With help from the community, Franklin Police were able to fund a new K-9 without tax dollars and to find a missing man. These two deeds were met with public thanks from Chief Kirby Cochran and other city officials at the June 20th city council meeting.
“Community partnership wins” are something Cochran likes to celebrate, and eight people are on the receiving end of that celebration this time.
Three individuals, one group and two businesses came together to support FPD’s goal to fund a new K-9 officer following the death of K-9 Pepper last year. Typically, the department asks the city council for money to buy a new K-9, but Pepper’s death was unexpected, so the money wasn’t budgeted, Cochran said.
With help from donors, FPD raised the $16,000 needed to purchase K-9 Dina, a year’s worth of supplies, and training for Dina and her handler, Officer Jesse Brown.
Dina and Brown have been working together for about a month, after going through training together. They’re part of Franklin Police’s larger K-9 program, which includes four K-9 and officer teams, and a therapy dog and social worker team, Cochran said.
Donors Kathy Ballou and Lisa Rollings of Central Indiana Police Foundation were at the meeting to accept the award and Cochran recognized four other donors for their contributions: Tyson Burris, Loretta and Norman Fahl, WinSupply Company and Wood’s Used Cars.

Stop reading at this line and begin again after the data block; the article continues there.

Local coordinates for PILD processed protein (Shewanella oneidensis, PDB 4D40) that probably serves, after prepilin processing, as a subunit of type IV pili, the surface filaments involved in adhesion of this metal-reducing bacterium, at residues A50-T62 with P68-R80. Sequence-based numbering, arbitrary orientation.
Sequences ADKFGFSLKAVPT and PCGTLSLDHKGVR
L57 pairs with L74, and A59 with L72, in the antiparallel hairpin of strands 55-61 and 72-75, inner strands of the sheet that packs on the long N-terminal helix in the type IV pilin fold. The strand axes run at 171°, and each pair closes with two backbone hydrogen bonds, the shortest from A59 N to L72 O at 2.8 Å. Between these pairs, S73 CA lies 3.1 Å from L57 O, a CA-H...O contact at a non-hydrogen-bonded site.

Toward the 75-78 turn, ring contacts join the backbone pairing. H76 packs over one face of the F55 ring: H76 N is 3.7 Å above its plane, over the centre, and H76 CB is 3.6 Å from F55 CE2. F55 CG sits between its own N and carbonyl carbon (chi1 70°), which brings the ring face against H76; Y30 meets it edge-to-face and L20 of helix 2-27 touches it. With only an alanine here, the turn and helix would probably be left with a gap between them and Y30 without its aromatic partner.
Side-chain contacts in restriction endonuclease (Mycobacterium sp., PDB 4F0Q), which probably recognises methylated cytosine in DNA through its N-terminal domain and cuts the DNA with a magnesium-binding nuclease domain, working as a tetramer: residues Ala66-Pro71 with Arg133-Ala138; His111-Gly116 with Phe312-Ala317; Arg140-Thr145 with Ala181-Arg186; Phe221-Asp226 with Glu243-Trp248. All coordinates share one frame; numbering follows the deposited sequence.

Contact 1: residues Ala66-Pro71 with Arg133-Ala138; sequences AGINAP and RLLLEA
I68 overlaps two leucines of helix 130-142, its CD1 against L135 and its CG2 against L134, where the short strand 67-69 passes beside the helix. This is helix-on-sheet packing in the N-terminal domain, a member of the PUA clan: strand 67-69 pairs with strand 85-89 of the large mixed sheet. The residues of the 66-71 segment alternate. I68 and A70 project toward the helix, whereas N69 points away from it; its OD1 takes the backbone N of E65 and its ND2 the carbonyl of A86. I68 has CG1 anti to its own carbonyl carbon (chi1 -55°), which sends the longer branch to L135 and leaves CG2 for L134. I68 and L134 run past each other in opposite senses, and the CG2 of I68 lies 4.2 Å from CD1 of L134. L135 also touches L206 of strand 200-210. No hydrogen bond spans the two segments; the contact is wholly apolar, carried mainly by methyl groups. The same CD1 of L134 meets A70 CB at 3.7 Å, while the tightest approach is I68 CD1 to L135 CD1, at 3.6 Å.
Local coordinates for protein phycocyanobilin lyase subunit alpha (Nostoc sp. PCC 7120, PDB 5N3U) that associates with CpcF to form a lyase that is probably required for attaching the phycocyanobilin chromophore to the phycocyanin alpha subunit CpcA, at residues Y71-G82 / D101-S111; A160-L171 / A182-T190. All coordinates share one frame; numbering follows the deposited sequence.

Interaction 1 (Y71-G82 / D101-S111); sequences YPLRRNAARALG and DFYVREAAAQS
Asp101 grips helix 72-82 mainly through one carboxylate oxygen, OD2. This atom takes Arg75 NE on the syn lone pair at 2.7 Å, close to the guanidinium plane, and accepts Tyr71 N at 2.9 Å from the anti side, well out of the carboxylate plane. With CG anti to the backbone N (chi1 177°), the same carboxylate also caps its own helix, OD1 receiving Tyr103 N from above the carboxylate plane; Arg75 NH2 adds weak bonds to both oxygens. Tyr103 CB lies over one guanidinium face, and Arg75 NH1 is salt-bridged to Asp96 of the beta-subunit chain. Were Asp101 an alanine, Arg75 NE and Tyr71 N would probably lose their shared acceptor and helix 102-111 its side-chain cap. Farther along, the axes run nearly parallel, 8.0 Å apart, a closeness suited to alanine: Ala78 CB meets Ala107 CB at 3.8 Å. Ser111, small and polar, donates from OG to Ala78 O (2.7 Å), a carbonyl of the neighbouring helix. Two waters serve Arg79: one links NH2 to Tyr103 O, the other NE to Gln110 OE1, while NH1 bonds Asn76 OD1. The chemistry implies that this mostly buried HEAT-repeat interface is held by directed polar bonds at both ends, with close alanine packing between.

“We are dedicated to making sure you know that you matter and the sacrifices you make. We do that in a variety of ways,” Rollings said. “The chief is one of my favorite guys, we will do anything to support this guy and support Franklin police.”
Brown and Dina attended the meeting to thank donors as well. Brown has been without a K-9 partner since Pepper’s passing.
“My K-9 is my world, without her I’m nothing,” Brown said. “I appreciate your support.”
Also at the meeting, Cochran thanked Jaki Eckles, a Taco Bell employee who helped Franklin Police find a missing man.
Police had traced him to Wheeler Mission in Indianapolis, but he left and they were having trouble finding him again. Time was of the essence because his family was concerned he might be without shelter and off his medications, Cochran said.
Eckles recognized the man from FPD’s Facebook post asking for the public’s help in locating him. She made the connection after seeing him eat in the dining room at the Franklin Taco Bell where she works several times in a week, Cochran said.
Eckles talked to him and confirmed he was was the missing person. She helped police connect him with his family again and get him help through the Franklin Township Trustee’s Office, Cochran said.
Eckles helped FPD after the department played a role in getting her back on her feet years ago, Cochran said. She is the inspiration behind the JAKI Program, a partnership which connects homeless people encountered by Franklin Police to services from the trustee’s office.